CAT scan - heart; Computed axial tomography scan - heart; Computed tomography scan - heart; Calcium scoring; Multi-detector CT scan - heart; Electron beam computed tomography - heart; Agatston score; Coronary calcium scan
A computed tomography (CT) scan of the heart is an imaging method that uses x-rays to create detailed pictures of the heart and its blood vessels.
You will be asked to lie on a narrow table that slides into the center of the CT scanner.
A computer creates separate images of the body area, called slices.
You must be still during the exam, because movement causes blurred images. You may be told to hold your breath for short periods of time.
The entire scan should only take about 10 minutes.
Certain exams require a special dye, called contrast, to be delivered into the body before the test starts. Contrast helps certain areas show up better on the x-rays.
Before receiving the contrast:
If you weigh more than 300 pounds (135 kilograms), find out if the CT machine has a weight limit. Too much weight can cause damage to the scanner's working parts.
You will be asked to remove jewelry and wear a hospital gown during the study.
Some people may have discomfort from lying on the hard table.
Contrast given through an IV may cause a:
These sensations are normal and usually go away within a few seconds.
CT rapidly creates detailed pictures of the heart and its arteries. The test may diagnose or detect:
Results are considered normal if the heart and arteries being examined are normal in appearance.
Your "calcium score" is based on the amount of calcium found in the arteries of your heart.
Abnormal results may be due to:
If your calcium score is high:
Risks of CT scans include:
CT scans do expose you to more radiation than regular x-rays. Having many x-rays or CT scans over time may increase your risk for cancer. However, the risk from any one scan is small. You and your provider should weigh this risk against the benefits of getting a correct diagnosis for a medical problem.
Some people have allergies to contrast dye. Let your provider know if you have ever had an allergic reaction to injected contrast dye.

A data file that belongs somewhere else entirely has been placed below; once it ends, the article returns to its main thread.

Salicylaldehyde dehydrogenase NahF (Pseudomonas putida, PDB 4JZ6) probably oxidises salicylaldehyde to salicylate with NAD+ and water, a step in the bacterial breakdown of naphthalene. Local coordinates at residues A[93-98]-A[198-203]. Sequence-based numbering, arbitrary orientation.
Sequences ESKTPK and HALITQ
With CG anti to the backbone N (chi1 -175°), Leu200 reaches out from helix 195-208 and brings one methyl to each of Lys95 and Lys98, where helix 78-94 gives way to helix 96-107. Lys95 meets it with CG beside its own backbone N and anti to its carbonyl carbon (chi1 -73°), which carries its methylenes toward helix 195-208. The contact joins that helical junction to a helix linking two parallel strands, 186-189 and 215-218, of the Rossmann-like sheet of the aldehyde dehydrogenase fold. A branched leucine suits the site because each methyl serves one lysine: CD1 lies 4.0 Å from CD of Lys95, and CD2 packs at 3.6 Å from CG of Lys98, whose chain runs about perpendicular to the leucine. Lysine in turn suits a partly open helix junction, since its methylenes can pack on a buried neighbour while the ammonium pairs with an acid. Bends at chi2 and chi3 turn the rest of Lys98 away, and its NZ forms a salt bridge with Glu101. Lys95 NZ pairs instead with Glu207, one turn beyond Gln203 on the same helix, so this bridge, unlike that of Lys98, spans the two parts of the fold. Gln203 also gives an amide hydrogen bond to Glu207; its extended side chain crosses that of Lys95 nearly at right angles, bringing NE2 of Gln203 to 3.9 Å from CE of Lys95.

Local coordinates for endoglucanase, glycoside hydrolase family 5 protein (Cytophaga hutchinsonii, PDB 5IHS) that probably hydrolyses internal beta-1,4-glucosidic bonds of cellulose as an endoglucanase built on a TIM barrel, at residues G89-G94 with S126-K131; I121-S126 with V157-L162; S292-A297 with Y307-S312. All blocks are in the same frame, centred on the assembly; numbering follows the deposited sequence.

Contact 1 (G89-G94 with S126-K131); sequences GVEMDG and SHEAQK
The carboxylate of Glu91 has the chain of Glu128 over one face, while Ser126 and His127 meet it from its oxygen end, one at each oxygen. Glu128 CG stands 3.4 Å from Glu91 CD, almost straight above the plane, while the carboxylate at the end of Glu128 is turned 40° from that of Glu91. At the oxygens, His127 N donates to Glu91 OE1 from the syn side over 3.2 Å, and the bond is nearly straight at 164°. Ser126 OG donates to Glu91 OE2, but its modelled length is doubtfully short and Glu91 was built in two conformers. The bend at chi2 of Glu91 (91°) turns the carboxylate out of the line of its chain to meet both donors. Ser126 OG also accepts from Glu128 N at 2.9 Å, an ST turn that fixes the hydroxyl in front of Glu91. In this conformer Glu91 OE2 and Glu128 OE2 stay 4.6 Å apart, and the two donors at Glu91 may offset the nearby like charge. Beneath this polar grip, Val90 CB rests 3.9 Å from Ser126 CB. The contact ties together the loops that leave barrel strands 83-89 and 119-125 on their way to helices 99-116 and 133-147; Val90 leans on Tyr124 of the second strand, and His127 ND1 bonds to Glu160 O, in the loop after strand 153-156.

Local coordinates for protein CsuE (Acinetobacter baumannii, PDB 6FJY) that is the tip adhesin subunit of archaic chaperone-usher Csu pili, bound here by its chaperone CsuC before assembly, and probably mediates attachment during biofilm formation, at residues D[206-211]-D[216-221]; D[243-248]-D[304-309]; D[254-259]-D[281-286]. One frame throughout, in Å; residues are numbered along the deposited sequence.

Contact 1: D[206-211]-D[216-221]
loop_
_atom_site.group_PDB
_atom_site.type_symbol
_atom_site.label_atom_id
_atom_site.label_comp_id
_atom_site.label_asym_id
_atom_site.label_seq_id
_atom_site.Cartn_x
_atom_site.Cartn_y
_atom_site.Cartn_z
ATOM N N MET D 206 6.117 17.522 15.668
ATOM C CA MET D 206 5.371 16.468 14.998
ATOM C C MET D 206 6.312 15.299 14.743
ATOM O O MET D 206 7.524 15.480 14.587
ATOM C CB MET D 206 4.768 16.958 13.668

Rarely, the dye may cause a life-threatening allergic response called anaphylaxis. If you have any trouble breathing during the test, you should notify the scanner operator immediately. Scanners come with an intercom and speakers, so the operator can hear you at all times.
Taylor AJ. Cardiac computed tomography. In: Mann DL, Zipes DP, Libby P, Bonow RO, Braunwald E, eds. Braunwald's Heart Disease: A Textbook of Cardiovascular Medicine. 10th ed. Philadelphia, PA: Elsevier Saunders; 2015:chap 18.
Taylor AJ, Cerqueira M, Hodgson JM, et al. ACCF/SCCT/ACR/AHA/ASE/ASNC/NASCI/SCAI/SCMR 2010 Appropriate Use Criteria for Cardiac Computed Tomography: A Report of the American College of Cardiology Foundation Appropriate Use Criteria Task Force, the Society of Cardiovascular Computed Tomography, the American College of Radiology, the American Heart Association, the American Society of Echocardiography, the American Society of Nuclear Cardiology, the North American Society for Cardiovascular Imaging, the Society for Cardiovascular Angiography and Interventions, and the Society for Cardiovascular Magnetic Resonance. Circulation. 2010;122(21):e525-e555. PMID: 20975004 www.ncbi.nlm.nih.gov/pubmed/20975004.BACK TO TOP
Review Date: 4/16/2017
Reviewed By: Michael A. Chen, MD, PhD, Associate Professor of Medicine, Division of Cardiology, Harborview Medical Center, University of Washington Medical School, Seattle, WA. Also reviewed by David Zieve, MD, MHA, Medical Director, Brenda Conaway, Editorial Director, and the A.D.A.M. Editorial team.
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